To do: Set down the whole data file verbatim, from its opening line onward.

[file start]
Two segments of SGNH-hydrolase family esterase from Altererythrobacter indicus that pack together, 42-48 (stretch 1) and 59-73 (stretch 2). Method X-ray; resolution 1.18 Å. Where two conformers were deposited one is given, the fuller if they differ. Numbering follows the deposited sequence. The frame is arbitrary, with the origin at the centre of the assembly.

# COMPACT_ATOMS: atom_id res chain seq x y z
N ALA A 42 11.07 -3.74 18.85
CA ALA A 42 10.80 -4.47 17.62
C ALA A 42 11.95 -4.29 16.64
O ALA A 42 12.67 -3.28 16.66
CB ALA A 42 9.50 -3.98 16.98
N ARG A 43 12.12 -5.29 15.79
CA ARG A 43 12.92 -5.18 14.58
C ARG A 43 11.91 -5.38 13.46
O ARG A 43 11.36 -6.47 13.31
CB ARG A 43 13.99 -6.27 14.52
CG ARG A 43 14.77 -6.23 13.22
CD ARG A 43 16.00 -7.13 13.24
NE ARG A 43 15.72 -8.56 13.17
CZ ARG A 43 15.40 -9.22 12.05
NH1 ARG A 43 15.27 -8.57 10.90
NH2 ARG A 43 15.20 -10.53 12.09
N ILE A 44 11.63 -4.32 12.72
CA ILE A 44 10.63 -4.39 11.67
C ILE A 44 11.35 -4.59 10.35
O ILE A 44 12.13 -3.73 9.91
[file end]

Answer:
Two segments of SGNH-hydrolase family esterase from Altererythrobacter indicus that pack together, 42-48 (stretch 1) and 59-73 (stretch 2). Method X-ray; resolution 1.18 Å. Where two conformers were deposited one is given, the fuller if they differ. Numbering follows the deposited sequence. The frame is arbitrary, with the origin at the centre of the assembly.

# COMPACT_ATOMS: atom_id res chain seq x y z
N ALA A 42 11.07 -3.74 18.85
CA ALA A 42 10.80 -4.47 17.62
C ALA A 42 11.95 -4.29 16.64
O ALA A 42 12.67 -3.28 16.66
CB ALA A 42 9.50 -3.98 16.98
N ARG A 43 12.12 -5.29 15.79
CA ARG A 43 12.92 -5.18 14.58
C ARG A 43 11.91 -5.38 13.46
O ARG A 43 11.36 -6.47 13.31
CB ARG A 43 13.99 -6.27 14.52
CG ARG A 43 14.77 -6.23 13.22
CD ARG A 43 16.00 -7.13 13.24
NE ARG A 43 15.72 -8.56 13.17
CZ ARG A 43 15.40 -9.22 12.05
NH1 ARG A 43 15.27 -8.57 10.90
NH2 ARG A 43 15.20 -10.53 12.09
N ILE A 44 11.63 -4.32 12.72
CA ILE A 44 10.63 -4.39 11.67
C ILE A 44 11.35 -4.59 10.35
O ILE A 44 12.13 -3.73 9.91